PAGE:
Director's Corner

Scientific justification for the ILC

| 14 June 2012

Panel discussion at KILC12, chaired by Hitoshi Yamamoto. Image: KILC12

A first panel discussion on what will be required to provide scientific justification for the International Linear Collider was held at the LCSW11 workshop in Granada, Spain, in September 2011. That lively discussion could be characterised by expressions of a broad set of opinions, but most of the panelists and audience stated that if the Higgs is discovered at the Large Hadron Collider (LHC), this will provide sufficient scientific justification for the ILC project. Since Granada, more results from the LHC have been presented and there are both growing hints for a Higgs boson at around 125 gigaelectronvolts (GeV) and more stringent limits on supersymmetry. At the KILC12 workshop in Daegu, Korea, this past April, there was a lively follow-up panel discussion. The panel consisted of a cross-section of workshop attendees: accelerator physicists, detector experts, theorists and even one of our communicators. The Daegu panel produced areas of agreement, some differences and homework.

Hitoshi Yamamoto, Tohoku University, organised and chaired the Daegu panel discussion. Before the panel met, he sent around an email defining the discussion: “The topic is the mandate of the ILC – what justifies the ILC? – One specific question is ‘If Higgs is found, is it enough for the ILC?’ We would like to separate scientific questions from political questions, but we do not have to ignore the political questions.”

The present results on the search for the Higgs. The upper plots show the results from CMS and the lower plots the independent results from ATLAS. For both experiments, the Standard-Model Higgs boson is excluded with 95% confidence up to a mass of 600 GeV, except for the window 122.5 to 127.5 GeV where there is an “interesting fluctuation” around masses of about 125 GeV.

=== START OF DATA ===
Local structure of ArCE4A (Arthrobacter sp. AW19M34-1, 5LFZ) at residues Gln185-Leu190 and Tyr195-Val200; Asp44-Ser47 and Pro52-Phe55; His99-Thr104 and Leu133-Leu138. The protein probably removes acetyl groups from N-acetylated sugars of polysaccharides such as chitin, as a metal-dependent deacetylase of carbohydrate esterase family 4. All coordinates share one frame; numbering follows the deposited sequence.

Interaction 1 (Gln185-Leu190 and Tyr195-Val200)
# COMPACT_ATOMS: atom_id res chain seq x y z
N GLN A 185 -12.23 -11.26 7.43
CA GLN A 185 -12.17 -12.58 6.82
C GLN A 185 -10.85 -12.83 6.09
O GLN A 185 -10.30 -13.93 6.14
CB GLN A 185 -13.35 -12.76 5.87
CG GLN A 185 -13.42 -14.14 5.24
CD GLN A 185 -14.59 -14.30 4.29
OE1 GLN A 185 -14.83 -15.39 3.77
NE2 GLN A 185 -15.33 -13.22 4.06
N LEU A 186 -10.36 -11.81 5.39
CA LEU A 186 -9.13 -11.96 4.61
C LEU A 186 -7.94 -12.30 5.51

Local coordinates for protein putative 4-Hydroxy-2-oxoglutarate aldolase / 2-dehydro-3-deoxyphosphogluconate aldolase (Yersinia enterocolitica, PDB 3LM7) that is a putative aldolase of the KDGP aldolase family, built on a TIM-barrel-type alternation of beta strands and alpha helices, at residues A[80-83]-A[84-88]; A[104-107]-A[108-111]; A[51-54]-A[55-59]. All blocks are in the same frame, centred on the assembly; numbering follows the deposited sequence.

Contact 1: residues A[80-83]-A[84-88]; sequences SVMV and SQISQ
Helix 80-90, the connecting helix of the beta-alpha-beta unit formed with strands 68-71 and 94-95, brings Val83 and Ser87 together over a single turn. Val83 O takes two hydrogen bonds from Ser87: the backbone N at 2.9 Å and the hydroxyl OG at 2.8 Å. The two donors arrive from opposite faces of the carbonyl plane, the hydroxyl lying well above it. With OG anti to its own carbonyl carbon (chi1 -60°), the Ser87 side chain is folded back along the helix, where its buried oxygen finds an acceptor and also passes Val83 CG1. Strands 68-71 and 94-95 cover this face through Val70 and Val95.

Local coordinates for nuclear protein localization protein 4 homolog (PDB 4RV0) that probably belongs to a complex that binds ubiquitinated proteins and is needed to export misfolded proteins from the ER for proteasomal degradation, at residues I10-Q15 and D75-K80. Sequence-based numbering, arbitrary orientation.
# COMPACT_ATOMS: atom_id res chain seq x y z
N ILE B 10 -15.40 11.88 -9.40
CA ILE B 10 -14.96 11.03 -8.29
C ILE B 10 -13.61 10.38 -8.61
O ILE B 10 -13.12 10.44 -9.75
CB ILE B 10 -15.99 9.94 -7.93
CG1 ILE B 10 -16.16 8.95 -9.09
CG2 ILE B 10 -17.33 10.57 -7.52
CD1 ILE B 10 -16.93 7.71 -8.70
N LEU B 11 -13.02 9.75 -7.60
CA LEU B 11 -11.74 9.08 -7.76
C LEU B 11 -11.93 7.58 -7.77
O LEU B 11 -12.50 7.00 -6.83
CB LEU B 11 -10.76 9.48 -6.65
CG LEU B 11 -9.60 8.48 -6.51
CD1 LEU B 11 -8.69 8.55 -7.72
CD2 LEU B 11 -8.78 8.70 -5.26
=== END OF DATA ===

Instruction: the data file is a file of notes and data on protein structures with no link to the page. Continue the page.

The question of whether the Higgs will provide enough justification is an interesting one in anticipation of a discovery that has not yet been made. The panelists and audience expressed many different points of view in response to this question. A point made by several panelists was that the Higgs is completely different from any other particle we have seen. It couples to mass, and understanding this phenomena will require detailed studies only possible through electron-positron annihilations. On the other hand, the point was also made that we must first undertake to understand what the LHC will be able to learn about the Higgs, beyond discovering its existence. This is especially important, considering the long period of time, including upgrades, the LHC will have to study the Higgs.

Other important points came out in the discussion. Even if the physics potential of the ILC is justified by the discovery of the Higgs, should we wait for information on other new physics opened up by the LHC, or should we propose to build a machine to study the Higgs, but upgradeable to higher energy at a later time, perhaps even to energies requiring a different technology, like the CLIC option being pursued at CERN?

Such panel discussions are stimulating and fun, but even more importantly, they can play an important role in focusing us on real questions. In this case, it is the question of what will be required scientifically to justify the ILC. One concrete result of the Daegu panel discussion at KILC12 was that it made it evident that if the Higgs is discovered at LHC, we must have performed serious studies to understand what kind of follow-on physics will be possible with LHC and which Higgs characteristics will require an ILC.

Barry Barish

Barry Barish is the winner of the 2017 Nobel Prize in Physics. He is Distinguished Professor at the University of California, Riverside and Linde Professor, Emeritus at the California Institute of Technology (Caltech). From 2005 to 2013 he was Director of the Global Design Effort and, apart from leading the collaboration to the publication of the ILC's Technical Design Report, contributed more than 300 Director's Corners in the ILC Newsline.
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